And finally I learned something completely unexpected. During the services which were beautifully and personally conducted, I discovered myself tugged by something, like being pulled by a river current or an outgoing tide. I felt part of a great stream of faith that tied my father to his church for his entire life, to the history of those who had preceded him in the church, in life, in sanctity and even in death. His death was part of this massive Orinoco flow streaming to the sea beyond, carrying him inexorably to his God. We mourners were witnesses standing mute in the shallows as he passed, the water tugging at our legs as if to remind us that our time was coming and to mark his passing closely, not to forget. For the briefest moment I felt in my heart the faith of my father, something I sought for my entire life. But like his passing, it continued on and could only feel the lapping of his wake.

Eglise de Mailhat, Mailhat (Puy-de-Dôme)  Photo by Dennis Aubrey

Eglise de Mailhat, Mailhat (Puy-de-Dôme) Photo by Dennis Aubrey

Someday in the small quiet room where my services will be held, I expect that I will still be a bystander in that river of faith, pretending in my pride that it does not matter. But here at Saint Raphael’s church my father reached back to give me one last parting gift. He made me feel that faith of my childhood, the certainty of God’s grace.

Echoes of Ephraim (Dennis Aubrey)


Some time ago, I wrote a post about King David and his son Absalom called “Death in the Wood of Ephraim.” It has subsequently become one of our favorites, not just for the writing and photography, but from the remarkable comments that followed.

In the writing, I reflected on the origin of song, wondering if it was to be found as an expression of joy or of sorrow. My sister Ann wrote “Both are pure, both stem from the depths of our beings … they simply differ in source. Which came first? The briefest song of innocence, I think. Followed swiftly by lamentation.” My brother John Paul, who is a French horn player in Boston, wrote with another possibility: “Personally, from my experience as a performer, I suspect the origins might lie in our need to express certain emotions (joy, sorrow, lamentation, etc – are they really that different from one another?) in a unified manner. In other words – song allows groups of us to express feelings together – as one.”

Basilique Notre Dame, Paray-le-Monial (Saône-et-Loire)  Photo by PJ McKey

Basilique Notre Dame, Paray-le-Monial (Saône-et-Loire) Photo by PJ McKey

I write today because the three of us, along with my brother David, have lost a sibling to a virulent and implacable cancer. Stephen Blaisdell Aubrey was the third of five of the children, and we all mourn him today. His ashes were scattered in his beloved ocean, but it is not our mourning that is the subject today. “Death in the Wood of Ephraim” was an expression of the loss of a child by a parent. David, upon hearing of the death of his rebellious son Absalom, cast himself down and cried out “O my son Absalom, my son, my son Absalom! would God I had died for thee, O Absalom, my son, my son!” (2 Samuel 18:33).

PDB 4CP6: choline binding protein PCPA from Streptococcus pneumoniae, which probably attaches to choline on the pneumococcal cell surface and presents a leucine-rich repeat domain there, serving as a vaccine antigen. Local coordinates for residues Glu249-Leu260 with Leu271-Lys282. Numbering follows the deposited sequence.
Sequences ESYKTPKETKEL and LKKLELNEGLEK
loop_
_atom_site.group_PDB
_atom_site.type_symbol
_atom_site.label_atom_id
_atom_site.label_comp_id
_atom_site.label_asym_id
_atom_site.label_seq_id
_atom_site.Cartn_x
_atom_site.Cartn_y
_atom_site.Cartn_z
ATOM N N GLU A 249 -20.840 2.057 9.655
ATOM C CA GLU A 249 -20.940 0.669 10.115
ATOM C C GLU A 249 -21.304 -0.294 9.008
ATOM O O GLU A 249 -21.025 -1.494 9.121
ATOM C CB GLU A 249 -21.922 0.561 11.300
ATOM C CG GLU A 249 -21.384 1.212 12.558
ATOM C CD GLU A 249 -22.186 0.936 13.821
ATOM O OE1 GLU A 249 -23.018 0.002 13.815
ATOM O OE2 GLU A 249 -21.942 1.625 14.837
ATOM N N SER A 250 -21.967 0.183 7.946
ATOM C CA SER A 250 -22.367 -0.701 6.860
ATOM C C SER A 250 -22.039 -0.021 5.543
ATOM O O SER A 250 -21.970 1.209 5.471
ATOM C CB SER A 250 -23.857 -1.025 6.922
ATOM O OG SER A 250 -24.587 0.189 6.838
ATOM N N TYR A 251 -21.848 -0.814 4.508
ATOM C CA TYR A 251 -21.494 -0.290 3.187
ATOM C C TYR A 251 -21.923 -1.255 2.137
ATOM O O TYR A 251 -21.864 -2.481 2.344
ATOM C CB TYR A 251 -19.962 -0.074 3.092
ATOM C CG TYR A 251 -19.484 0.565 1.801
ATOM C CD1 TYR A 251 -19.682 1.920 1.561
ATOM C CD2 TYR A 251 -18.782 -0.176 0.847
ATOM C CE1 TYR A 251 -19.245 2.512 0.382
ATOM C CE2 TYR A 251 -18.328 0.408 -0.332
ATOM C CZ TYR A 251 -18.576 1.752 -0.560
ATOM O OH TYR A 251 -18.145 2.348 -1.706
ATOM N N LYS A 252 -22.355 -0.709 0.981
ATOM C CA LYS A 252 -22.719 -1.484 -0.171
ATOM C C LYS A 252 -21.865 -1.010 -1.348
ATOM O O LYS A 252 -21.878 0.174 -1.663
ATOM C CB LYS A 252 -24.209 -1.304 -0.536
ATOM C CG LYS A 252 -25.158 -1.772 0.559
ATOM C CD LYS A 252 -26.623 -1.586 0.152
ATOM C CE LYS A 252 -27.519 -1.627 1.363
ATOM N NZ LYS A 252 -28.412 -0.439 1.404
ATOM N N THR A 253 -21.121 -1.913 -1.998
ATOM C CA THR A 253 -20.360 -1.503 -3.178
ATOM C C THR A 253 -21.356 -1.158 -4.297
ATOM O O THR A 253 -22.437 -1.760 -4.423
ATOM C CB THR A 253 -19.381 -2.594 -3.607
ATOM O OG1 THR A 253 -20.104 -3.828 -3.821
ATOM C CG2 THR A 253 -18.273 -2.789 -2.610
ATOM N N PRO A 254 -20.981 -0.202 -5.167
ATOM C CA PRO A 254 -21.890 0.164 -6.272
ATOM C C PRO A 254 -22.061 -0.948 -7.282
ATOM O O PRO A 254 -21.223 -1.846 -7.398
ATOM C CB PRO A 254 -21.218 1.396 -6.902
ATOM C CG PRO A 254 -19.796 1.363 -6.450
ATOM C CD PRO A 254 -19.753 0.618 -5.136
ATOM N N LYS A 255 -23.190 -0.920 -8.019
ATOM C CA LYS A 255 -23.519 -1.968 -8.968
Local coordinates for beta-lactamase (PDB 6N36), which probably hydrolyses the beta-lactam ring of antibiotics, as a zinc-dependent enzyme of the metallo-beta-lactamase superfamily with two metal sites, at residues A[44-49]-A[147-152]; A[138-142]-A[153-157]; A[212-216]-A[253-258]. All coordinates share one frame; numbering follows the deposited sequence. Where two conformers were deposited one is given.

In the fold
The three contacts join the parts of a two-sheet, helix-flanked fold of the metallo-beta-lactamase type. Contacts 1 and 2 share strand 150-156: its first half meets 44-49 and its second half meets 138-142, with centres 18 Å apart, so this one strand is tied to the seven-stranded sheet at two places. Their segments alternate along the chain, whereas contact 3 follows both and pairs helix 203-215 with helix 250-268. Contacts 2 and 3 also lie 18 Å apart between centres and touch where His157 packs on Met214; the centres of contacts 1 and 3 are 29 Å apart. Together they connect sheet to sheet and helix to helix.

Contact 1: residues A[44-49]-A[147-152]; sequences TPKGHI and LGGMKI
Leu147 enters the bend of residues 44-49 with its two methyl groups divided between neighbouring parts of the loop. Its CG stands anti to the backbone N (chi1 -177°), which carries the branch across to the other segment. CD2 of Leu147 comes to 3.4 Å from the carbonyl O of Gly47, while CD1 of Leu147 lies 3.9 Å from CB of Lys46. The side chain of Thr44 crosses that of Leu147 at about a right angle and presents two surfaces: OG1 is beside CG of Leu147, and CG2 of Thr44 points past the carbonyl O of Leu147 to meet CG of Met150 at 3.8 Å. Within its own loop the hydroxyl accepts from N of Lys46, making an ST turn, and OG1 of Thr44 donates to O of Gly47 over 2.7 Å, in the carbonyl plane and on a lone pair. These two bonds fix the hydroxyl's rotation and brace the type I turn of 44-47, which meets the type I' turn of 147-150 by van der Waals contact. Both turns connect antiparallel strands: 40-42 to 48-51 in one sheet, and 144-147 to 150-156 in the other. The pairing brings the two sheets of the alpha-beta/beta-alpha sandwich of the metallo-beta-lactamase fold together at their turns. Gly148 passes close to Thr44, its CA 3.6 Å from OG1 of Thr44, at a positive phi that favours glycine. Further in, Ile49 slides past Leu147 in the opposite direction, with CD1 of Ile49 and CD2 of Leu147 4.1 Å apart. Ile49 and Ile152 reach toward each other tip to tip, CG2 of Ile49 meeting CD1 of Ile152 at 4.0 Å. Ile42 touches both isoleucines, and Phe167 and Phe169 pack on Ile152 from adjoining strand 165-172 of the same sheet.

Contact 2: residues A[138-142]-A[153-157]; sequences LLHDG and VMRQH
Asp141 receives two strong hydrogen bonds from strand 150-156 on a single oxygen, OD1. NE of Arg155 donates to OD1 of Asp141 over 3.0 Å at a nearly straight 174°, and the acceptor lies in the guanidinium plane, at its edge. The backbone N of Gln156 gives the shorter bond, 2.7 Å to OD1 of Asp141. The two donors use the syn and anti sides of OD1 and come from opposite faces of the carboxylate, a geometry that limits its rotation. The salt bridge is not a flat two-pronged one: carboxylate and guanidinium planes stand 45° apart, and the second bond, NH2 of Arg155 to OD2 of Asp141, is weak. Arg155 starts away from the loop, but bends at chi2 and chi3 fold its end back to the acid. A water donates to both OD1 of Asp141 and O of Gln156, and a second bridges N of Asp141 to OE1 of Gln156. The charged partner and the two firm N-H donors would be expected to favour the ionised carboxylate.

The night we heard of Steve’s passing, my mother and father, Ann (who had flown in from Brazil), John Paul, PJ and I were together for dinner, just three miles from where he died with his wife Jan and his children Montana and Chance in his presence. Despite our knowing that his end was imminent, we were all shattered by the loss. As we gathered around and held her, my mother could only echo the words of David, “Why couldn’t it have been me? Why didn’t God take me?” How could we tell her what we all felt, that her death would have been just as crushing for us all, and the thought of my father without his beloved wife of 66 years is impossible to contemplate. The loss of a loved one can not be made whole by the loss of another.

Église Notre-Dame de Saint-Saturnin, Saint-Saturnin (Puy-de-Dôme)  Photo by Dennis Aubrey

Église Notre-Dame de Saint-Saturnin, Saint-Saturnin (Puy-de-Dôme) Photo by Dennis Aubrey

When brother David heard the news, he came over to join us and the family was together to mourn Steve’s loss. We all stood in awe of the grief of our parents. The blessing that had been bestowed on us to share their lives as they reach the deep winter of their years is tempered by a loss which they should never have experienced.

Stephen Blaisdell Aubrey May 26, 1955 – July 17, 2014  (Photo by Steve O'Malley)

Stephen Blaisdell Aubrey May 26, 1955 – July 17, 2014 (Photo by Steve O’Malley)

In his most moving elegy on the death of his brother Gerard, Bernard of Clairvaux wrote, ” It seems to me that I can almost hear my brother saying: “Can a woman forget the son of her womb? And if she should forget, yet I will not forget you.” This is how it must be. You know how I am situated, how dejected in spirit, how your departure has affected me; there is none to give me a helping hand.”